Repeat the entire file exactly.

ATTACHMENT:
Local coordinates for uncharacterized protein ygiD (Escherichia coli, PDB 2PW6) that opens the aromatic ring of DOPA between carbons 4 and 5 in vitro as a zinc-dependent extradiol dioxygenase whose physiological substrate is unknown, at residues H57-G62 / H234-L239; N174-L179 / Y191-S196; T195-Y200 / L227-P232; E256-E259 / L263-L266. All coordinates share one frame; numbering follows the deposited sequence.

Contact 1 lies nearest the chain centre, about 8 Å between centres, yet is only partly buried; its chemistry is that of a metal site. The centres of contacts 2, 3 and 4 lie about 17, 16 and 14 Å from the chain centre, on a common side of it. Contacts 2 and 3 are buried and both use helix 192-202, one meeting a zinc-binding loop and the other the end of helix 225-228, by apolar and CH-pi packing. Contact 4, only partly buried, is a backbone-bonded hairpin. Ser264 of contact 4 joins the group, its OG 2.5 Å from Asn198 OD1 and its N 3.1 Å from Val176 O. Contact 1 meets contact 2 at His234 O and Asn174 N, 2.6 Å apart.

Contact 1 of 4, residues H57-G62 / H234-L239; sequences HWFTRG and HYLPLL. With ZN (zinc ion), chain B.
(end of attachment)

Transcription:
Local coordinates for uncharacterized protein ygiD (Escherichia coli, PDB 2PW6) that opens the aromatic ring of DOPA between carbons 4 and 5 in vitro as a zinc-dependent extradiol dioxygenase whose physiological substrate is unknown, at residues H57-G62 / H234-L239; N174-L179 / Y191-S196; T195-Y200 / L227-P232; E256-E259 / L263-L266. All coordinates share one frame; numbering follows the deposited sequence.

Contact 1 lies nearest the chain centre, about 8 Å between centres, yet is only partly buried; its chemistry is that of a metal site. The centres of contacts 2, 3 and 4 lie about 17, 16 and 14 Å from the chain centre, on a common side of it. Contacts 2 and 3 are buried and both use helix 192-202, one meeting a zinc-binding loop and the other the end of helix 225-228, by apolar and CH-pi packing. Contact 4, only partly buried, is a backbone-bonded hairpin. Ser264 of contact 4 joins the group, its OG 2.5 Å from Asn198 OD1 and its N 3.1 Å from Val176 O. Contact 1 meets contact 2 at His234 O and Asn174 N, 2.6 Å apart.

Contact 1 of 4, residues H57-G62 / H234-L239; sequences HWFTRG and HYLPLL. With ZN (zinc ion), chain B.